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Network effects, homogeneous goods and international currency choice: New evidence on oil markets from an older era

Barry Eichengreen (), Livia Chiu and Arnaud Mehl ()
Authors registered in the RePEc Author Service: Livia Chitu ()

Canadian Journal of Economics, 2016, vol. 49, issue 1, 173-206

Abstract: Conventional wisdom has it that network effects are strong in markets for homogenous goods, leading to the dominance of one settlement currency in such markets. The dominance of the US dollar in global oil markets is said to epitomize this phenomenon. We question this presumption with evidence for earlier periods showing that several national currencies have simultaneously played substantial roles in global oil markets. European oil import payments before and after World War II were split between the dollar and non-dollar currencies, mainly sterling. Differences in use of the dollar across countries were associated with trade linkages with the United States and the size of the importing country. That several national currencies could simultaneously play a role in international oil settlements suggests that a shift from the current dollar-based system toward a multipolar system in the period ahead is not impossible.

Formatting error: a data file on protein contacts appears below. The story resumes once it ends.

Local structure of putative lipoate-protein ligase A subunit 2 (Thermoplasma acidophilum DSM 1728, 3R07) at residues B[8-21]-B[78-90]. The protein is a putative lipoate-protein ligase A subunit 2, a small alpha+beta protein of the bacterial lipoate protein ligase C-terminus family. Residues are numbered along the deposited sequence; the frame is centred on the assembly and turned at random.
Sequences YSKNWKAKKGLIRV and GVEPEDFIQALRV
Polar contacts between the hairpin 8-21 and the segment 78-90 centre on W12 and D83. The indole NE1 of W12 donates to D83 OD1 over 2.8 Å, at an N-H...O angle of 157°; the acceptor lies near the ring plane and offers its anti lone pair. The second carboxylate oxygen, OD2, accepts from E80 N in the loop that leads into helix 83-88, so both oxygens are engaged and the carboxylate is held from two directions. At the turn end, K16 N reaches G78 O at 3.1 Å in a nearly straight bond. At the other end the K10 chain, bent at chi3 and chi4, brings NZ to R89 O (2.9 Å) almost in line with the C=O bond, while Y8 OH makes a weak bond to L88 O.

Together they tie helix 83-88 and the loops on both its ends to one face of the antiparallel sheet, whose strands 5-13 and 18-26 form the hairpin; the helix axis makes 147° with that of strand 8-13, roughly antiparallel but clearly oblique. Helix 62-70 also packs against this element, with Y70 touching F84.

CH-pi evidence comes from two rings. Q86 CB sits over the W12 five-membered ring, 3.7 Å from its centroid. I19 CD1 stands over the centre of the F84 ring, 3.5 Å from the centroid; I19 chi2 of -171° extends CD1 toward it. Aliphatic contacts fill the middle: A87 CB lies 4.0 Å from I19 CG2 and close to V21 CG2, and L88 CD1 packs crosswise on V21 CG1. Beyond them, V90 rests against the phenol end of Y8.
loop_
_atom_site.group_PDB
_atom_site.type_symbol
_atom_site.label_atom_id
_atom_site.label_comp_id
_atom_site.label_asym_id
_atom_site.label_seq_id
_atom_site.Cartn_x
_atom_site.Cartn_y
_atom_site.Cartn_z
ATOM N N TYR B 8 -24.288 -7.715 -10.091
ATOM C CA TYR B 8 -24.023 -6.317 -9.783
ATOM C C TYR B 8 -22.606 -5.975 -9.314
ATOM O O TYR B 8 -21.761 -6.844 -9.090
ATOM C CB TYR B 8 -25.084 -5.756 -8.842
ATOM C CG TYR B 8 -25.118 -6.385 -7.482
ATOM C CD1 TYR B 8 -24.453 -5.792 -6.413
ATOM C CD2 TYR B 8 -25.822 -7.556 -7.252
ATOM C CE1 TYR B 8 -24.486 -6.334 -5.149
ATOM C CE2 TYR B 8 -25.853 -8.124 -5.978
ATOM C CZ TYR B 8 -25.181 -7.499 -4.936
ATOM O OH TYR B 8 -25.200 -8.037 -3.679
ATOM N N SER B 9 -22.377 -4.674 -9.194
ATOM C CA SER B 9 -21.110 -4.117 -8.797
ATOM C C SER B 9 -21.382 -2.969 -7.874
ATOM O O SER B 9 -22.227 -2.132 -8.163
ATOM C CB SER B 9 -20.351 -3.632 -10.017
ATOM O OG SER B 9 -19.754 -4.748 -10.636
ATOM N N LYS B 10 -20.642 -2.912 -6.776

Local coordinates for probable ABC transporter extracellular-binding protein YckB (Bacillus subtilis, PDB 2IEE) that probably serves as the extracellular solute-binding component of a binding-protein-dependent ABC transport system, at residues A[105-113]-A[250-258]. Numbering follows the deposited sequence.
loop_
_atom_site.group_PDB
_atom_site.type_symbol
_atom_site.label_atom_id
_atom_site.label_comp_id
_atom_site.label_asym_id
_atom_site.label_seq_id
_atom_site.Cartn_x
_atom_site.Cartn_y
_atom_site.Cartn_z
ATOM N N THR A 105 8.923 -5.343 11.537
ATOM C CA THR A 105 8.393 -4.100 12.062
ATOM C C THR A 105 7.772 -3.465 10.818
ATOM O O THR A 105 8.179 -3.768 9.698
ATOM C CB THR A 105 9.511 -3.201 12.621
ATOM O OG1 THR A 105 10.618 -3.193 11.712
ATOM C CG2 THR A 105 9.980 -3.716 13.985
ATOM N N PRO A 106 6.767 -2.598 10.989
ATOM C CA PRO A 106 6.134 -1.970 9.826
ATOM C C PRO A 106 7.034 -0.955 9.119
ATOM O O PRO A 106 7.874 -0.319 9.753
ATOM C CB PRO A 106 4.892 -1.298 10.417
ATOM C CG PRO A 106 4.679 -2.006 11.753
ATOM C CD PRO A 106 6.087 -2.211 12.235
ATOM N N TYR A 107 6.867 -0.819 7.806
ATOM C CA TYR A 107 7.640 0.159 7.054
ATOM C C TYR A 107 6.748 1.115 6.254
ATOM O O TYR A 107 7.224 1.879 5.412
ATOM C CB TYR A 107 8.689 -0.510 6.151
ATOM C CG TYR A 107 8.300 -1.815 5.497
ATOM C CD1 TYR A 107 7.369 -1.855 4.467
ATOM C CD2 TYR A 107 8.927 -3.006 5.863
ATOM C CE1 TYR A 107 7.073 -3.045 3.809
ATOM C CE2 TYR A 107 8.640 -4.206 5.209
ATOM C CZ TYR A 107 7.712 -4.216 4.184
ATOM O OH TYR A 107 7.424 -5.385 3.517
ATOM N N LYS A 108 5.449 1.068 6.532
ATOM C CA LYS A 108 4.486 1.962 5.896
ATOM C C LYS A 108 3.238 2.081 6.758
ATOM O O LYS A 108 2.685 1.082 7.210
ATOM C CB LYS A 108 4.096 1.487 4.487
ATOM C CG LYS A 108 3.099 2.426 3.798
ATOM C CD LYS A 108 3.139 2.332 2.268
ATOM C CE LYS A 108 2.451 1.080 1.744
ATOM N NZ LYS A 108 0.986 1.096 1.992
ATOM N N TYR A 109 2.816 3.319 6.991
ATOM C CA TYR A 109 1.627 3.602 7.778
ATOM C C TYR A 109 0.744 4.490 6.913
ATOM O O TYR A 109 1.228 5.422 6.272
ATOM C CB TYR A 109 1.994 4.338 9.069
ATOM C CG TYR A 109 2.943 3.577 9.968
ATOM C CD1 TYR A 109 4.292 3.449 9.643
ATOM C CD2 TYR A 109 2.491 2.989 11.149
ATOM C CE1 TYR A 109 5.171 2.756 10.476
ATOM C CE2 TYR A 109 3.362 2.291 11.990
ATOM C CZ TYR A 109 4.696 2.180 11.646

JEL-codes: F30 (search for similar items in EconPapers)
Date: 2016
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Journal Article: Network effects, homogeneous goods and international currency choice: New evidence on oil markets from an older era (2016) Downloads
Working Paper: Network effects, homogeneous goods and international currency choice: new evidence on oil markets from an older era (2014) Downloads
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